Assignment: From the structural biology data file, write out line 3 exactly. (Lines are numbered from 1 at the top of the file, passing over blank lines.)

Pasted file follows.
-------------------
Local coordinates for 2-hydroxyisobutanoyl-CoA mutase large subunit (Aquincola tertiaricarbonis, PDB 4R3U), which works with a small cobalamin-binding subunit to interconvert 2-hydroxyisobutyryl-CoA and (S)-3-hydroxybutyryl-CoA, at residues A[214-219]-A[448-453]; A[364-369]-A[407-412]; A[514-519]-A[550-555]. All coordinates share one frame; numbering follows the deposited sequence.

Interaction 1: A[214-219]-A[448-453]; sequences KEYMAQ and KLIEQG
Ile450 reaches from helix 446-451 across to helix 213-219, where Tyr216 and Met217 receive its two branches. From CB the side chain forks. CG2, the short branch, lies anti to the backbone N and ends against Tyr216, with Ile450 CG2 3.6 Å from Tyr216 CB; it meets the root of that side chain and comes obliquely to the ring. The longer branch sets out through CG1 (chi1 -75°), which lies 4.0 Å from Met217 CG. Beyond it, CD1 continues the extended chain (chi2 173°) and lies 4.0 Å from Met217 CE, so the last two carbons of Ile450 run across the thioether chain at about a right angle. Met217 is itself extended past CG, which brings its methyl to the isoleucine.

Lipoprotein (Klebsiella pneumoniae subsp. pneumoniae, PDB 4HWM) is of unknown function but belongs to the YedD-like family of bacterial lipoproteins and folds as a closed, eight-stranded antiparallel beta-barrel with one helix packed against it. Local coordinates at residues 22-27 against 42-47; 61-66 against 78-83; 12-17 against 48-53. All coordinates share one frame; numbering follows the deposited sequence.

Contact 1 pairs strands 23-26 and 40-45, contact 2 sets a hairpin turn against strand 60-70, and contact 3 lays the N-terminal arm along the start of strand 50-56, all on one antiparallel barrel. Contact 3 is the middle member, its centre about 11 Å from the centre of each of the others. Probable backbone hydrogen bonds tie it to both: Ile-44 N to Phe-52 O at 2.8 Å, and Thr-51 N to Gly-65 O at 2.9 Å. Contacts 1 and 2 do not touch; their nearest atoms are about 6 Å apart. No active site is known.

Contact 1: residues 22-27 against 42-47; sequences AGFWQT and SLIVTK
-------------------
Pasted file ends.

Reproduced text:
Ile450 reaches from helix 446-451 across to helix 213-219, where Tyr216 and Met217 receive its two branches. From CB the side chain forks. CG2, the short branch, lies anti to the backbone N and ends against Tyr216, with Ile450 CG2 3.6 Å from Tyr216 CB; it meets the root of that side chain and comes obliquely to the ring. The longer branch sets out through CG1 (chi1 -75°), which lies 4.0 Å from Met217 CG. Beyond it, CD1 continues the extended chain (chi2 173°) and lies 4.0 Å from Met217 CE, so the last two carbons of Ile450 run across the thioether chain at about a right angle. Met217 is itself extended past CG, which brings its methyl to the isoleucine.